« The value of “just say no”: A Response to ISS »Yvan Allaire and François Dauphin | IGOPP
« On October 22nd 2014, ISS published a note on the financial consequences for shareholders to vote “NO” to a proposed takeover. The ISS note, and its conclusion, comes at a propitious time for the Valeant cum Pershing Square attempt to take over Allergan.
The shareholders of Allergan, who may get to vote on this takeover on December 18th, are now “informed” that those shareholders who
voted “No” to a proposed takeover of their company would have been better off financially, had they agreed to the takeover. “For those [proposed takeovers] which do go all the way to a vote yet remain independent, however, the abysmal subsequent returns relative to shareholders’ next best alternatives suggest something in the process has gone awry”. (ISS, The IRR of NO, page 3)
Unfortunately, the ISS note does not support such a blanket statement. Already, several commentators, notably Sabastian V. Niles of legal firm Wachtell, Lipton, Rosen & Katz (see – “Shareholder Returns of Hostile Takeovers”), have been sharply critical of the ISS paper: the very small sample size, the inclusion of two target companies with miniscule stock market value, the exclusion of a case where the shareholders eventually accepted a tender offer (thus not qualifying as a “No” vote) but only after management elicited a very large increase in bid price.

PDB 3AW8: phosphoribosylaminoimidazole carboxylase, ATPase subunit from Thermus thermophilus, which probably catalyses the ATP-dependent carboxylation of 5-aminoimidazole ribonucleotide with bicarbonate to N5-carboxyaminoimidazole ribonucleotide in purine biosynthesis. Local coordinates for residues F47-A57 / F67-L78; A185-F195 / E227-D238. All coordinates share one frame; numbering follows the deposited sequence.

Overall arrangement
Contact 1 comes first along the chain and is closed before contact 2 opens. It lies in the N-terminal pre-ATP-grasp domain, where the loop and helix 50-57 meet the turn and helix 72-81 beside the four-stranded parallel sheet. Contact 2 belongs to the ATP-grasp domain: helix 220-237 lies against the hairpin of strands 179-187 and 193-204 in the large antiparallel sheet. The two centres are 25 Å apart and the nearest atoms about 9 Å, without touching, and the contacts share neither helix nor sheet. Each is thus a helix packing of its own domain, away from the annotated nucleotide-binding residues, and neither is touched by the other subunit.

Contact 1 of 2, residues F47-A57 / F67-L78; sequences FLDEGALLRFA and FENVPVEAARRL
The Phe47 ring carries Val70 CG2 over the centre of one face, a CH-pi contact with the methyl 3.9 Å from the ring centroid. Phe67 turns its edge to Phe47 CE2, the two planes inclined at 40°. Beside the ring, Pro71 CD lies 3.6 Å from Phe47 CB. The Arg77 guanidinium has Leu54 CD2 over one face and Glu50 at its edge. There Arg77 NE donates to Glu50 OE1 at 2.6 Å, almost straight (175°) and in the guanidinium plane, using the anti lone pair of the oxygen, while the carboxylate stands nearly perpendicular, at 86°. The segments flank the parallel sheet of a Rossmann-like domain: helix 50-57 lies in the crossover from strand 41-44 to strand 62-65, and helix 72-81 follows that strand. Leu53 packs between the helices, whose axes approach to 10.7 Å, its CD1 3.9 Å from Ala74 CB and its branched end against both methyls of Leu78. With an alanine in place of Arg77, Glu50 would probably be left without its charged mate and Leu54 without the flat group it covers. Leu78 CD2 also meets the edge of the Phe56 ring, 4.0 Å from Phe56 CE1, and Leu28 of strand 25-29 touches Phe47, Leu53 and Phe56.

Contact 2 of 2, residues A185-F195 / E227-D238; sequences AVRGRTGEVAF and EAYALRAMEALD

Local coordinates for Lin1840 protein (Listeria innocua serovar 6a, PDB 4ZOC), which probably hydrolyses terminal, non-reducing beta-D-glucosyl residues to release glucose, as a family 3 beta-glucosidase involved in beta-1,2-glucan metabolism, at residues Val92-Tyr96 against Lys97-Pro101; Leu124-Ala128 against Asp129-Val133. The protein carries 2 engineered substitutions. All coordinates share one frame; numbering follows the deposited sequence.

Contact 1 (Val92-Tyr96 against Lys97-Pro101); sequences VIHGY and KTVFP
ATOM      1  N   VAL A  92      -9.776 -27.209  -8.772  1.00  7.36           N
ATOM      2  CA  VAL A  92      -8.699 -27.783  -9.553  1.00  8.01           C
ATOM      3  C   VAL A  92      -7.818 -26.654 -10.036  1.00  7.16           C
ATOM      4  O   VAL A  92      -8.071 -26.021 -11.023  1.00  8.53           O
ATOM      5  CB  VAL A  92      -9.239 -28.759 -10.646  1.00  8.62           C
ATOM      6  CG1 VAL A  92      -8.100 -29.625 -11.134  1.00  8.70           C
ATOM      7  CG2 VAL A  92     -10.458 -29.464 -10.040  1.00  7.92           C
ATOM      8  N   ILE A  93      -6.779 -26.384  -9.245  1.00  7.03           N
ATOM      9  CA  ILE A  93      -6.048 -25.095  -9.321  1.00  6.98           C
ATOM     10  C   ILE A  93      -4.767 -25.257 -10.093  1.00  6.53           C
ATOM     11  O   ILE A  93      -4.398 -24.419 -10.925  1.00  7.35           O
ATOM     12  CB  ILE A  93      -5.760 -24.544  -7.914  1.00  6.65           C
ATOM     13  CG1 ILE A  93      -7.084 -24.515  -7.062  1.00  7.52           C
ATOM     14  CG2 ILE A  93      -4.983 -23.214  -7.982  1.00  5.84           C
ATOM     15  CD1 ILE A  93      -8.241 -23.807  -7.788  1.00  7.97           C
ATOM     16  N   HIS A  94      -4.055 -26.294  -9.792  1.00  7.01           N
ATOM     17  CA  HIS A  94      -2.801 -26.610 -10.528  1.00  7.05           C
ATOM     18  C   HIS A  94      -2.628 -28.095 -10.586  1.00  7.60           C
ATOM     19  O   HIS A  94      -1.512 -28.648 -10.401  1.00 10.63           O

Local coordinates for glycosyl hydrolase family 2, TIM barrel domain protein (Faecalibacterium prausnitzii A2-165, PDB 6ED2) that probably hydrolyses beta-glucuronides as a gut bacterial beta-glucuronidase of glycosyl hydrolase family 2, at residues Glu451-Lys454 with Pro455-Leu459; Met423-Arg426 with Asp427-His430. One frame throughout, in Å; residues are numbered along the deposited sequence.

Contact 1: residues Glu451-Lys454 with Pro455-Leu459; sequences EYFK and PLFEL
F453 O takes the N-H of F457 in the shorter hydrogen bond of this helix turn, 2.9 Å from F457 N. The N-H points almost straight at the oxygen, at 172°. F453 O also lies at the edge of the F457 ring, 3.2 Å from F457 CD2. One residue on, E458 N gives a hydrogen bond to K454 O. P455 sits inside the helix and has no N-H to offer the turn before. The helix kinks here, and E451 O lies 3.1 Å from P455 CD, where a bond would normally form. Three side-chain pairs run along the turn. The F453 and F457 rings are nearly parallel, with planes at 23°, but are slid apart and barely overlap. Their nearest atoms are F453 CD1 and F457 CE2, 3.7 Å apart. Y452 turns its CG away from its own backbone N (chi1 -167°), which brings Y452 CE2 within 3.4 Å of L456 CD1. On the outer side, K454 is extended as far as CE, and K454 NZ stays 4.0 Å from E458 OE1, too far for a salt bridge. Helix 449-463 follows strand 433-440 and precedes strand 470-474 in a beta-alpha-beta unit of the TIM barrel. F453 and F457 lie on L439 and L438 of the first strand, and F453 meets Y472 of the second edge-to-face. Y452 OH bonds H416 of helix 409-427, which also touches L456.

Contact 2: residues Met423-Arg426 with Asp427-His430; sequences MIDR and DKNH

Our take on the ISS paper will highlight other debatable aspects of their analysis.
The ISS note is based on a very small sample of companies from vastly different industries (industrial gases, convenience stores, internet software, power production, etc.) and on takeover events scattered over four years. To increase their sample size, they include two micro-cap companies that should be removed from the analysis, as we shall do in the rest of this piece: Onvia (market cap-$36 million) and Pulse Electronics (market cap-$250 million). As per the ISS note, the bold numbers of Table 1a claim to represent the total market performance of the companies that have rejected the attempted takeover since the time of the “No” vote, compared to an S&P 500 index fund and “peer group” median